One other thing you might investigate is the code in ray/src/common/process.c, which provides routines for communicating with a separate rtrace process from a controlling program. For an example of how you might do this, you can look at the code in ray/src/px/pinterp.c.

-Greg

···

Hi Greg,
Thank you for your suggestion at first!

For this moment, I think I should tell you my real situation. From the requirement
of our project, I could not use the Radiance in the form of command line and I
must change some codes to form our own APIs (making use of static library). Also,
I couldn't use system calls. We can get the required image using API altered from
"rpict", and then our real problem is to specify a region (or even a single pixel)
on the image plane to get the radiance value and the picture of that region. In my
opinion, "rpict" can specify the exact position on an image plane. So, I use the
changed "rtrace" to render the region to obtain their radiance values (r, g, b)
and then I want to transform them into a suitable file form to obtain the picture.
I know I can get the answer through looking into the source codes, but I do not
have so much time for that. I have tried the method Dr. Peter told me. However,
that method sometimes works well and sometimes not. Now, I want to take advantage
the Radiance picture directly. Could you please tell me the suggestion? From your
opinion, what is the better solution for my problem?

Thank you in advance!

Qing

Hi Qing,

For this moment, I think I should tell you my real situation. From the requirement
of our project, I could not use the Radiance in the form of command line and I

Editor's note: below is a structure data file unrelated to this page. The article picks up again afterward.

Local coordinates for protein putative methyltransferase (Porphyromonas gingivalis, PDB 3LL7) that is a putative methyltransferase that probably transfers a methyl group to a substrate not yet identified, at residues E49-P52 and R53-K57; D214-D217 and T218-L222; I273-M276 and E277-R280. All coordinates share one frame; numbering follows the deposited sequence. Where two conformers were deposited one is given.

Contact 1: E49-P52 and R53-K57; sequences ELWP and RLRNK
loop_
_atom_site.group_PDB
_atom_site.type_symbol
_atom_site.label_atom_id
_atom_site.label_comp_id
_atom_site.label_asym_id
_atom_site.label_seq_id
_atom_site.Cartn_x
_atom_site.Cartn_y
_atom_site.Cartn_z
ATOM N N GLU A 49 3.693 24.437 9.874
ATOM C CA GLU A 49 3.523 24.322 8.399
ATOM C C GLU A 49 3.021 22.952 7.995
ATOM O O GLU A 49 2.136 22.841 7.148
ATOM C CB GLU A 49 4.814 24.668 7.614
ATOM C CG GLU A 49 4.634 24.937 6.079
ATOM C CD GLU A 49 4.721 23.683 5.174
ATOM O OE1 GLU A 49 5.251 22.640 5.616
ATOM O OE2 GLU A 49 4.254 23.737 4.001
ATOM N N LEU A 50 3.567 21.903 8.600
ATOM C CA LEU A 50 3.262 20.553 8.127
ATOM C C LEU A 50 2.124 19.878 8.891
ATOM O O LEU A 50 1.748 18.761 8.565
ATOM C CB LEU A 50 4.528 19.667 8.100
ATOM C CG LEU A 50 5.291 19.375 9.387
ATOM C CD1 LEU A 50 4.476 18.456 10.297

must change some codes to form our own APIs (making use of static library).

So, I guess you're developing an interactive, graphical program that
displays an image that uses values calculated by some routines of
Radiance. Which would be most easily done using one of
fork&exec/system/popen on Posix (e.g. Linux/UNIX) systems, Windows may
have similar means of communicating with external programs. But you
said, you can't do 'system' calls. Does that mean you can't read from an
externally started program ?

I couldn't use system calls. We can get the required image using API altered from
"rpict",

What do you mean by "API altered from rpict" ? Using the rendering
routines from rtrace/rpict would be feasible, but it doesn't explain why
you have trouble with rtrace output.

and then our real problem is to specify a region (or even a single
pixel)

on the image plane to get the radiance value and the picture of that region. In my
opinion, "rpict" can specify the exact position on an image plane.

??

So, I use the changed "rtrace" to render the region to obtain their radiance values (r, g, b)
and then I want to transform them into a suitable file form to obtain the picture.
I know I can get the answer through looking into the source codes, but I do not
have so much time for that. I have tried the method Dr. Peter told me. However,
that method sometimes works well and sometimes not.

?? It fails if and how ?

Now, I want to take advantage the Radiance picture directly.

??

opinion, what is the better solution for my problem?

I'm still not quite sure I understand what you problem is-

-Peter

···

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pab-opto, Freiburg, Germany, www.pab-opto.de